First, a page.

Posthuman Gothic

Author : Anya Heise-von der Lippe
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Posthuman Gothic is an edited collection of thirteen chapters, and offers a structured, dialogical contribution to the discussion of the posthuman Gothic. Contributors explore the various ways in which posthuman thought intersects with Gothic textuality and mediality. The texts and media under discussion – from I am Legend to In the Flesh, and from Star Trek to The Truman Show, transgress the boundaries of genre, moving beyond the traditional scope of the Gothic. These texts, the contributors argue, destabilise ideas of the human in a number of ways. By confronting humanity and its Others, they introduce new perspectives on what we traditionally perceive as human. Drawing on key texts of both Gothic and posthumanist theory, the contributors explore such varied themes as posthuman vampire and zombie narratives, genetically modified posthumans, the posthuman in video games, film and TV, the posthuman as a return to nature, the posthuman’s relation to classic monster narratives, and posthuman biohorror and theories of prometheanism and accelerationism. In its entirety, the volume offers a first attempt at addressing the various intersections of the posthuman and the Gothic in contemporary literature and media.

Human Nature in an Age of Biotechnology

Author : Tamar Sharon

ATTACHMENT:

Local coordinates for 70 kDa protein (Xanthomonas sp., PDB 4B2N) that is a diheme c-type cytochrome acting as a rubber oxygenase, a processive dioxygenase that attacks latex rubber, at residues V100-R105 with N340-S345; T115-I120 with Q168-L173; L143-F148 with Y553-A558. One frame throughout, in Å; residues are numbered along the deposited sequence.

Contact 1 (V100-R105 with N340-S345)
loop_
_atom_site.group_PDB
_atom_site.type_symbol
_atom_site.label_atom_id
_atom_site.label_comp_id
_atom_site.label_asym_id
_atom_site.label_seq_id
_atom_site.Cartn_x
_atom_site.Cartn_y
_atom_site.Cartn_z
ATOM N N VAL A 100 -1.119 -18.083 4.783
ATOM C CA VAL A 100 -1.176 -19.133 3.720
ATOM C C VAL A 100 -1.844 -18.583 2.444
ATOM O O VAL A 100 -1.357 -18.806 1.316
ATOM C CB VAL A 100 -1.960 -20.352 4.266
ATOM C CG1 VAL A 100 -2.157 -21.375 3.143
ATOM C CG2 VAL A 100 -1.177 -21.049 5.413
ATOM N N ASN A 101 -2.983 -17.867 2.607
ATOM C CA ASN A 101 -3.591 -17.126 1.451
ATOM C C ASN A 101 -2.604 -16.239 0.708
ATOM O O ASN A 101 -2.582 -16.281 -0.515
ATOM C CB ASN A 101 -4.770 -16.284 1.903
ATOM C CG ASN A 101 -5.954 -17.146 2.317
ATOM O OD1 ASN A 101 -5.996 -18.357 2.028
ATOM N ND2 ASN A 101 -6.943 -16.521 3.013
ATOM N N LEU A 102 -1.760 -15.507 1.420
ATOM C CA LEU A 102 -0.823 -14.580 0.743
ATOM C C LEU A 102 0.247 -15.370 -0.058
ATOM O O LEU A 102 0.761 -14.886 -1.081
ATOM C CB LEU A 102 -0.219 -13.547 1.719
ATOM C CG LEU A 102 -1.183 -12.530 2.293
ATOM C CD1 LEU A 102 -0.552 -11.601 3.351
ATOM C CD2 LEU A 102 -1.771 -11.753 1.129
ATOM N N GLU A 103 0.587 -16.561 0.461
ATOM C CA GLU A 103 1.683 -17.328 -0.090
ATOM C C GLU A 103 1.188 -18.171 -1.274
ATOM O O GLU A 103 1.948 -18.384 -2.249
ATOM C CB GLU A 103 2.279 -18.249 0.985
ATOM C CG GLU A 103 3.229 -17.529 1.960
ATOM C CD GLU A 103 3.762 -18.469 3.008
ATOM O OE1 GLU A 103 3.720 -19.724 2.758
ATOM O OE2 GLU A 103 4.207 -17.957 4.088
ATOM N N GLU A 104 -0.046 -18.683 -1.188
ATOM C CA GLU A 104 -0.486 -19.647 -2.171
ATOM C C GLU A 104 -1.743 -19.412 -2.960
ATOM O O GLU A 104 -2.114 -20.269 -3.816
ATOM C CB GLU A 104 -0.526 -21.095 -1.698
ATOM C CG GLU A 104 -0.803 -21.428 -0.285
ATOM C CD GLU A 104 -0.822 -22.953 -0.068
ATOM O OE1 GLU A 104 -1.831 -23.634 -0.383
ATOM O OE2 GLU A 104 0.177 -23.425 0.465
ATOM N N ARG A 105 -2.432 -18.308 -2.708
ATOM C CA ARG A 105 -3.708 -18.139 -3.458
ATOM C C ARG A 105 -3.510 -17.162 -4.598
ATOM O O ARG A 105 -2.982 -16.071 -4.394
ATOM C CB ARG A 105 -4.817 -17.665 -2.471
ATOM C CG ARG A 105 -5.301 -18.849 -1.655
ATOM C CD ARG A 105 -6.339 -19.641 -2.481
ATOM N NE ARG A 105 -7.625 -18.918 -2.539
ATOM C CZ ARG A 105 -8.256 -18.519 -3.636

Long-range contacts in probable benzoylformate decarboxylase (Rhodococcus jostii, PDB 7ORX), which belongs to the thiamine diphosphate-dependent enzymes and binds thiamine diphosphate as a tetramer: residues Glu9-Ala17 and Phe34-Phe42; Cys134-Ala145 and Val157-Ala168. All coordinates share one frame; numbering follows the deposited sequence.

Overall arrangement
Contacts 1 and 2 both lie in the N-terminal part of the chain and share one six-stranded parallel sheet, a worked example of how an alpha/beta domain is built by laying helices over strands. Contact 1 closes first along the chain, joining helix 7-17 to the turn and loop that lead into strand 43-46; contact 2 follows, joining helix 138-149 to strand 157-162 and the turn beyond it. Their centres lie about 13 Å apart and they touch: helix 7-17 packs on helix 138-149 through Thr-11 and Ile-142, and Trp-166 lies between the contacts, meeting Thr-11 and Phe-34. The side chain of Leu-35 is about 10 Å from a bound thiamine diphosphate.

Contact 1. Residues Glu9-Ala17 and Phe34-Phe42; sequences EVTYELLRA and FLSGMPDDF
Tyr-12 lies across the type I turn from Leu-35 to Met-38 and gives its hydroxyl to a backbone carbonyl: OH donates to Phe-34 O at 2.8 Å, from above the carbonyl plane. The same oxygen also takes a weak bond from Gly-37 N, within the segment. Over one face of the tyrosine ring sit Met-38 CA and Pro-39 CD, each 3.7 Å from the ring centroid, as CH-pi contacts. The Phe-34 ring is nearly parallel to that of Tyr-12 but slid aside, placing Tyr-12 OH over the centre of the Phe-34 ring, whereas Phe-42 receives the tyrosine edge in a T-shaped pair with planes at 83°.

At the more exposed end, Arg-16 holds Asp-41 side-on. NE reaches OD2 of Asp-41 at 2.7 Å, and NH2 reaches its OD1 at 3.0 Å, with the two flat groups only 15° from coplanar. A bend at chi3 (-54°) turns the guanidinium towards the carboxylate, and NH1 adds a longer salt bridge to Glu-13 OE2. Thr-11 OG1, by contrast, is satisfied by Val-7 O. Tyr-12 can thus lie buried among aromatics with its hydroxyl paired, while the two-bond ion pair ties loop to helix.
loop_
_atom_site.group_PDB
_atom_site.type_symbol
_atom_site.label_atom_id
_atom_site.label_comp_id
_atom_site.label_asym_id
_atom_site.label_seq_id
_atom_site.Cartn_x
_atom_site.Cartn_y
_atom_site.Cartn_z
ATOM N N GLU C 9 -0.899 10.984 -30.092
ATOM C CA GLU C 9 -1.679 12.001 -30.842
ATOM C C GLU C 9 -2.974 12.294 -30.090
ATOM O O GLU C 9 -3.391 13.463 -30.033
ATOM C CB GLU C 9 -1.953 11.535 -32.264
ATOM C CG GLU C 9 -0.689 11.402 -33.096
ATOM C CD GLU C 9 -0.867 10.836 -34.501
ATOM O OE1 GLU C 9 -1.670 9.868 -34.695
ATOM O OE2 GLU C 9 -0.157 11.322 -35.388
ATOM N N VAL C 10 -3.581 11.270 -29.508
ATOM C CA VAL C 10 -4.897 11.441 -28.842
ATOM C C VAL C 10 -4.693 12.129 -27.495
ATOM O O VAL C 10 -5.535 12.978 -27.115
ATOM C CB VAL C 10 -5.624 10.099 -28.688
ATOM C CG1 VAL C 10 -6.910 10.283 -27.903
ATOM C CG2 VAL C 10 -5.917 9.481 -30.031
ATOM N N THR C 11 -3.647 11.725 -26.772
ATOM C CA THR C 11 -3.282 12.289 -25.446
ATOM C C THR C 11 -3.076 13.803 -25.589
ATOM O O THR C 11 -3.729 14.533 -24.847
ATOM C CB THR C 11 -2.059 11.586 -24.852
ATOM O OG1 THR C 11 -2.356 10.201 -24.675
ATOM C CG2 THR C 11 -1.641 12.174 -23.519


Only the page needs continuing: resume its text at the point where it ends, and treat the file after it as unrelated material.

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New biotechnologies have propelled the question of what it means to be human – or posthuman – to the forefront of societal and scientific consideration. This volume provides an accessible, critical overview of the main approaches in the debate on posthumanism, and argues that they do not adequately address the question of what it means to be human in an age of biotechnology. Not because they belong to rival political camps, but because they are grounded in a humanist ontology that presupposes a radical separation between human subjects and technological objects. The volume offers a comprehensive mapping of posthumanist discourse divided into four broad approaches—two humanist-based approaches: dystopic and liberal posthumanism, and two non-humanist approaches: radical and methodological posthumanism. The author compares and contrasts these models via an exploration of key issues, from human enhancement, to eugenics, to new configurations of biopower, questioning what role technology plays in defining the boundaries of the human, the subject and nature for each. Building on the contributions and limitations of radical and methodological posthumanism, the author develops a novel perspective, mediated posthumanism, that brings together insights in the philosophy of technology, the sociology of biomedicine, and Michel Foucault’s work on ethical subject constitution. In this framework, technology is neither a neutral tool nor a force that alienates humanity from itself, but something that is always already part of the experience of being human, and subjectivity is viewed as an emergent property that is constantly being shaped and transformed by its engagements with biotechnologies. Mediated posthumanism becomes a tool for identifying novel ethical modes of human experience that are richer and more multifaceted than current posthumanist perspectives allow for. The book will be essential reading for students and scholars working on ethics and technology, philosophy of technology, poststructuralism, technology and the body, and medical ethics.